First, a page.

Ear and hearing problems in relation to karyotype in children with Turner syndrome
SourceHearing Research, 275, 1-2, (2011), pp. 81-88
Article / Letter to editor
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Paediatrics - OUD tm 2017
SubjectDCN 1: Perception and Action; DCN 2: Functional Neurogenomics; IGMD 3: Genomic disorders and inherited multi-system disorders; IGMD 6: Hormonal regulation; IGMD 8: Mitochondrial medicine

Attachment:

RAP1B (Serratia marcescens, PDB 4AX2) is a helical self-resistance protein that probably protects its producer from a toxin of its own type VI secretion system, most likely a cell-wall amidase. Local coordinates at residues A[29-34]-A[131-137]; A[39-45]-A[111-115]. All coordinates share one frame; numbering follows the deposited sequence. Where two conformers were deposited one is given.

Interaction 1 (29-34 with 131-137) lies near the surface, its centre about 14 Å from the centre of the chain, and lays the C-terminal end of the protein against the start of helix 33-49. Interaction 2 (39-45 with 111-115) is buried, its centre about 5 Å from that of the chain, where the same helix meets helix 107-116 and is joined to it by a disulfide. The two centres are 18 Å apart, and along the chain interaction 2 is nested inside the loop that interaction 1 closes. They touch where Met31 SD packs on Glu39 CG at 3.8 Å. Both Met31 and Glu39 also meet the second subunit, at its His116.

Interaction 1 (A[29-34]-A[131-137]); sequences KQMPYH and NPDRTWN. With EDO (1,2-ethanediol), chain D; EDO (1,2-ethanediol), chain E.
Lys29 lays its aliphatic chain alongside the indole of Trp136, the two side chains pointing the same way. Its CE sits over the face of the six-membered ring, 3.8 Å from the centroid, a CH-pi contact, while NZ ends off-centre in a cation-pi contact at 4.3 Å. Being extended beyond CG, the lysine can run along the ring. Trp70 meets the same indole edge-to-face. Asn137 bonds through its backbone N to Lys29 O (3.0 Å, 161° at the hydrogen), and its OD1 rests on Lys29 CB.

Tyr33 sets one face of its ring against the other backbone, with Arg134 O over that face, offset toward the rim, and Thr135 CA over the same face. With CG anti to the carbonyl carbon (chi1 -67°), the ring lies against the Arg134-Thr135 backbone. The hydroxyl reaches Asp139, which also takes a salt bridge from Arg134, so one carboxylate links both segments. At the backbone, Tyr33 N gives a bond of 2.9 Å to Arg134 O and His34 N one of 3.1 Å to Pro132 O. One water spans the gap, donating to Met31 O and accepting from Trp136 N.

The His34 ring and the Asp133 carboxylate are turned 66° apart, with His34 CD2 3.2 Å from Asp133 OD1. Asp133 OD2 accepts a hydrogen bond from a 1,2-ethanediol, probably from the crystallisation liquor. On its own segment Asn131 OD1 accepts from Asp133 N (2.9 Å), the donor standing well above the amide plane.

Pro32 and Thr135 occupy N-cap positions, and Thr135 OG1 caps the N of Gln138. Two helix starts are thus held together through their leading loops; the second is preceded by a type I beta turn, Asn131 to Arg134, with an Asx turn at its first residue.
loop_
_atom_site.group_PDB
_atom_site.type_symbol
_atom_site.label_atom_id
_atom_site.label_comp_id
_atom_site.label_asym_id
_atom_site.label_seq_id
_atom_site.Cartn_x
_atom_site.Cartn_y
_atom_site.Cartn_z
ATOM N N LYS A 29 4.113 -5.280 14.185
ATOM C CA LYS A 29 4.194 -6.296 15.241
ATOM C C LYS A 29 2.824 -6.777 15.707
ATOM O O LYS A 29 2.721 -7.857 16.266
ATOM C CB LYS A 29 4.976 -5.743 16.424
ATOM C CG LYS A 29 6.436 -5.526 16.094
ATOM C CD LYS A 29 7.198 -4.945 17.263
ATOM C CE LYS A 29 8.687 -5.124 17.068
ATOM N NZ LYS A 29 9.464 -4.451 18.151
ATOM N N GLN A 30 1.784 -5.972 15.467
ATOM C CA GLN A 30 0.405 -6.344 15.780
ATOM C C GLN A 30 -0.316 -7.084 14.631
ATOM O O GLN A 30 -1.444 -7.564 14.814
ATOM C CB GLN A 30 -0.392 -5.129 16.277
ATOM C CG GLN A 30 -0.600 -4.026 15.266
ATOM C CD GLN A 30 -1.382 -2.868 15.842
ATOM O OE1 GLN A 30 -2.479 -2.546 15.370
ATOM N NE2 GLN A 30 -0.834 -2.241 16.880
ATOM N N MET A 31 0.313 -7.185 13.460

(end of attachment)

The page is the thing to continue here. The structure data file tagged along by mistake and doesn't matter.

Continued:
The aim of the study was to report otologic and audiologic characteristics in a group of children with Turner syndrome (TS) and correlate these findings to karyotype. Additionally, we give recommendations for the otologic care of these children. Sixty children (age 1.7-21.2 years) were included in this retrospective study. Medical history and karyotypes were recorded and otologic and audiologic evaluation was performed. A history of recurrent otitis media was reported in 41/60 (68%) children and 3/60 (5%) had suffered from cholesteatoma. Audiometric data in 56 children revealed that normal hearing was only present in 33/112 (29%) ears. All other ears 79/112 (71%) were classified in five different audiometric categories for hearing loss. Hearing thresholds in general appeared to be about 10-11 dB worse in children with a monosomy 45,X or isochromosome (both have a total deletion of the short (p) arm of the X-chromosome) compared to those having a mosaicism or structural anomaly (partial deletion, or total deletion in only a few cells). Our findings support the hypothesis that hearing can be affected by loss of the p-arm of the X-chromosome. It is for the first time that a relation between hearing problems and karyotype is statistically confirmed in a large group of children with TS.
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